“Do you take the Bible literally?” asked an inquisitive church member not realizing that a simple, yet more loaded question could not be asked. If I answered “Yes” I would be implying that Christians must do everything written therein literally. By saying “No” I would be impinging upon the reliability and authority of the Bible. Of course, anyone involved in such a discussion knows the matter is far more complicated than those two options. And often it revolves around definitions. What do we mean by “literal” and how does that affect our interpretation? One question at a time.
Literally Literal? Or Literally Figurative?
One approach is to view the Bible as “historically literal”—that what the Bible purports to have happened actually happened in that exact way. This line of thought suggests that the authors intended to write history in the same way that a twenty-first century scholar would. More than that, such a view assumes that they had the materials in hand to accomplish such a feat. But contrary to these assumptions, historiography (how history is written) is a modern construct and applying it to ancient writers is anachronistic and unfair to their intentions. Biblical writers were not attempting to write an unbiased history of what occurred. Rather, they compiled a theologized history—that is, a history from the viewpoint of a faithful people reflecting upon a saving God.
Even if the original authors were writing with unbiased intent, they did not have the primary materials to accurately convey historical events. Many things described in the Bible were reconstructed from oral transmission since most events were not recorded for posterity. For example, it’s not as though there was a stenographer capturing the wilderness wanderings. So we should not be surprised when there are tensions (or to put it more boldly, “contradictions”) in the text. After all, the authors were not concerned with transmitting events exactly as they happened. Rather, they incorporated historically based events into their overarching theological themes and shaped them into a coherent whole. A brief look at the Synoptic gospels (Matthew, Mark and Luke) reinforces such a position. When Matthew says that Jesus taught on a mountain (Matt 5:1) and Luke says he “came down and taught on a level place” (Luke 6:20), is one of them just wrong? No, it means there is more to each author’s presentation than meets the eye and it calls for a little investigation.
All of this is to say, we should be wary to take the Bible as “historically literal” because we open ourselves to criticism when a Biblical account seems to be contradicted by other “histories.” What we can say is that the Bible is based in history and contains some historical accounts, but at the end of the day the authors were concerned more with the theological message than the historical accuracy.
Well if we don’t mean “historically literal” perhaps we mean “instructionally literal.” That is, when the Bible makes a command, we take it literally and do it—no questions asked. On the one hand, such a literal view has its appeal. It removes any interpretation from our part and places it firmly in God’s hands. There is no need to justify our actions because God has the final authority. No gray area means no debate. Sounds great right?The problem with this literal view is that it does not account for how the laws function in the Bible. For example, what do we do with the Old Testament laws? Unfortunately, many too easily dismiss Old Testament laws by saying we live under the New Covenant (I’ve already addressed that in a previous blog). Also, what do we do with cultural laws—that is, laws whose context can be traced to a specific time and place but whose impact is lost on a different, modern culture? A most obvious example is Paul’s command for women to dress modestly, which excludes braided hair, gold jewelry or pearls (1 Tim 2:9). Yet even the most staunch advocate for literal adherence to the Bible probably would concede that this command was culturally focused and described prostitutes in Paul’s day. Yet, literally interpreted, women should not wear jewelry or braid their hair. But such an understanding would seem to be ludicrous by today’s standards. Also, I wonder how many people take seriously Paul’s command to prepare a room for him (Philemon 22) or how many are still praying for Paul’s proclamation of the gospel (Eph 6:20)? Or, more graphically, when Jesus recommends gouging out your eye or cutting off your hand to avoid sin (Matt 5:29-30), who, except the most ascetic among us, would literally follow such a command?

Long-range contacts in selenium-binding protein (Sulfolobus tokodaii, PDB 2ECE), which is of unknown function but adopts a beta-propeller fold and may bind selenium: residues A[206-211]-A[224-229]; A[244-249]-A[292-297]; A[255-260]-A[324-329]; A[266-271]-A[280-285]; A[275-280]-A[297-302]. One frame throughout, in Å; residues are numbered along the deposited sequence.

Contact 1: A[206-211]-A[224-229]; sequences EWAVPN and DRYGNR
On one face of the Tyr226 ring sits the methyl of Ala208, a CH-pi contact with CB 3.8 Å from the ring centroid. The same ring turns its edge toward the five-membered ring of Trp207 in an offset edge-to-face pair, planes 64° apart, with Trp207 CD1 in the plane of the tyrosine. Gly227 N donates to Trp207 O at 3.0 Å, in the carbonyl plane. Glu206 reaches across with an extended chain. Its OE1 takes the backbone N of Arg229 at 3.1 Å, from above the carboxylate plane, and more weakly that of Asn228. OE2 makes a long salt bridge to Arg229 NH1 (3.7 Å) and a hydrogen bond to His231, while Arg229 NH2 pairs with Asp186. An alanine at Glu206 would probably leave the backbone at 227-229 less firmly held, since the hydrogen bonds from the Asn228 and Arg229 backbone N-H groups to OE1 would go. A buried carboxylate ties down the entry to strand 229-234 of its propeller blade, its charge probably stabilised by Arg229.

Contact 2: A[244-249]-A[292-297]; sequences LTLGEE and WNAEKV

Toward Better Interpretation
Hopefully my point is clear—patently accepting biblical stories and laws as literal is not a correct appropriation of Scripture. These texts are set in a context that needs investigating before appropriating. This literal approach does not take into account genre, metaphor, hyperbole, etc. Perhaps more egregious is that this literal approach does not consider authorial intent. Though we may never know exactly what an author was thinking, we can generally deduce a probable theological theme. Thus, a literal interpretation is not always a correct one (though sometimes it is). By saying that I don’t always take the Bible literally should in no way imply that it is not the main source of truth that God has revealed to humanity. The Bible is true and does not need to hold up under factual and verifiable scrutiny. It reveals God’s relationship with God’s creation and is not a handbook of World, Israelite, or Christian history.
Correctly understanding Scripture requires a Spirit of wisdom coupled with a proper understanding of context and background. To such ends, each new generation needs to allow the Bible to speak anew to the needs of the community. May we take the Bible seriously, even if we don’t always take it literally.